Investors have shown renewed interest in U.S. cannabis companies after they were designated “essential” businesses during the coronavirus pandemic by most states, allowing them to keep their doors open.
In addition, marijuana companies have more shown fiscal discipline by cutting costs. The renewed flow of investor money – demonstrated by a flurry of funding deals over the past several weeks – has been crucial for cash-starved cannabis companies.
Marijuana investors stopped writing checks late last year because many companies were spending vast amounts of money to gain market share but failed to show a profit. That caused their stock prices to crater.
“Had they not been able to access capital, they would have been out of business by now,” said Robert Hunt, principal of California-based investment group Linnaea Holdings.
“Now, they’ve lived to fight another day.”
In August, cannabis companies raised nearly three times the amount raised through equity deals in July, according to figures provided to Marijuana Business Daily by New York-based Viridian Capital Advisors.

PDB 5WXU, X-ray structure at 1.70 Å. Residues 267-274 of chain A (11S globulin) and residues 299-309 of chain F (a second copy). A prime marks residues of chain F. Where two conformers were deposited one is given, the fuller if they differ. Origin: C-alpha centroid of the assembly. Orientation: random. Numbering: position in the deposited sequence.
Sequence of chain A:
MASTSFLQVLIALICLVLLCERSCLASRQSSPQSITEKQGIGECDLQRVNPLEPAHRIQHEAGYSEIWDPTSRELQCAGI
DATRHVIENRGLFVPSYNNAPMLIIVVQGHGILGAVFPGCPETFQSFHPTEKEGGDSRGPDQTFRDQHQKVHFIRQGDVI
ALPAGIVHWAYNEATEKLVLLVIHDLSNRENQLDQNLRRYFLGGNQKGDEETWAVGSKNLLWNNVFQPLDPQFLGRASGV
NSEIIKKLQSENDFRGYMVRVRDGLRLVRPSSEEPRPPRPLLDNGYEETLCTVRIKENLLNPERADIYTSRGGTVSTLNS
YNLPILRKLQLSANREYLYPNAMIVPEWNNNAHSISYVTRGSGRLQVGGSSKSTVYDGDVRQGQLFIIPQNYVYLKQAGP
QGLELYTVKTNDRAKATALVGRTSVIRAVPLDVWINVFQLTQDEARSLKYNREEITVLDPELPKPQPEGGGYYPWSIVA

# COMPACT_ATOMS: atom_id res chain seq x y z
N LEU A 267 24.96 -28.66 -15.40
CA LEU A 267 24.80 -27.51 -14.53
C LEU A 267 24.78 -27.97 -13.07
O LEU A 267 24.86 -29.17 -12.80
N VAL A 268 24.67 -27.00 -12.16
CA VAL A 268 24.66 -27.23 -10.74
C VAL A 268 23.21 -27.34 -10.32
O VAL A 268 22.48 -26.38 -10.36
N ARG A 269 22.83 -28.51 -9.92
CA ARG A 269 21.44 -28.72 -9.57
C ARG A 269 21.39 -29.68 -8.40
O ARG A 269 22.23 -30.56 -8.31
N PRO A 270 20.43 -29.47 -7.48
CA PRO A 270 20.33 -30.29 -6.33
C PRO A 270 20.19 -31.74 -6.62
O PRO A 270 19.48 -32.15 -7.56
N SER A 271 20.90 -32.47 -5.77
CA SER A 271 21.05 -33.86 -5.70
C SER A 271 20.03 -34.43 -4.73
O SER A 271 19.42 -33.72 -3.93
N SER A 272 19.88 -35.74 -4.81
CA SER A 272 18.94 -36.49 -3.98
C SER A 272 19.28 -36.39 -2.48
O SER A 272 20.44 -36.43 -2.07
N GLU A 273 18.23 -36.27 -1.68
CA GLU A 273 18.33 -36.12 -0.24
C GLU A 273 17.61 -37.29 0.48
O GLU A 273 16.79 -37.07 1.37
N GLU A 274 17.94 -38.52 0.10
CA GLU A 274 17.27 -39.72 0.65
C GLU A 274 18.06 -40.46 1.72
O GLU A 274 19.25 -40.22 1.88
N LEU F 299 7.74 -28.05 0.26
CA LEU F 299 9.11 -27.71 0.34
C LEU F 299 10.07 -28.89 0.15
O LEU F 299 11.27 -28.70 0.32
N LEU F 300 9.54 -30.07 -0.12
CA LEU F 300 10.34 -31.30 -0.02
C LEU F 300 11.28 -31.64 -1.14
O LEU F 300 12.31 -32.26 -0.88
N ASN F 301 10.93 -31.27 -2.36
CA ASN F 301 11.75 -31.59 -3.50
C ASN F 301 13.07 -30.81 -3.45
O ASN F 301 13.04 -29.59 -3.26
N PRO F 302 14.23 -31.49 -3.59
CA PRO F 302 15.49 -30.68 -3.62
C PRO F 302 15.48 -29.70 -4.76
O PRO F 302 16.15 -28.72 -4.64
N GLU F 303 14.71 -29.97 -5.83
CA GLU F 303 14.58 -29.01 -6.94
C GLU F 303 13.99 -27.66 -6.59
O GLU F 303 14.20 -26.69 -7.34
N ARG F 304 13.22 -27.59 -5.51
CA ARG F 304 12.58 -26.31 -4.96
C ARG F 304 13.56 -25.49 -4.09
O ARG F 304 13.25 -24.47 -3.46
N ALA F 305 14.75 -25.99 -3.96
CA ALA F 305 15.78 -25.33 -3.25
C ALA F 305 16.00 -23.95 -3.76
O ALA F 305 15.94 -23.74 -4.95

Of the $2.6 billion raised in the first half of 2020, about 99% of it went to North American cannabis companies, Viridian’s data shows.
The first-half haul was down sharply from nearly $8 billion a year earlier, when investors were more willing to pump money into marijuana businesses.
Investment dollars have recently come from family offices, established business executives such as former Starbucks CEO Howard Schultz and institutional investors that include the largest pension fund in the United States, the California Public Employees’ Retirement System, or Calpers.
In addition, many publicly traded marijuana companies whose stocks were hammered in 2019 have seen a rebound in their prices after remaining open during the pandemic.
“Even though all of the headwinds still exist, the belief is now they’re solvable because they’re starting to see decent returns,” Hunt said.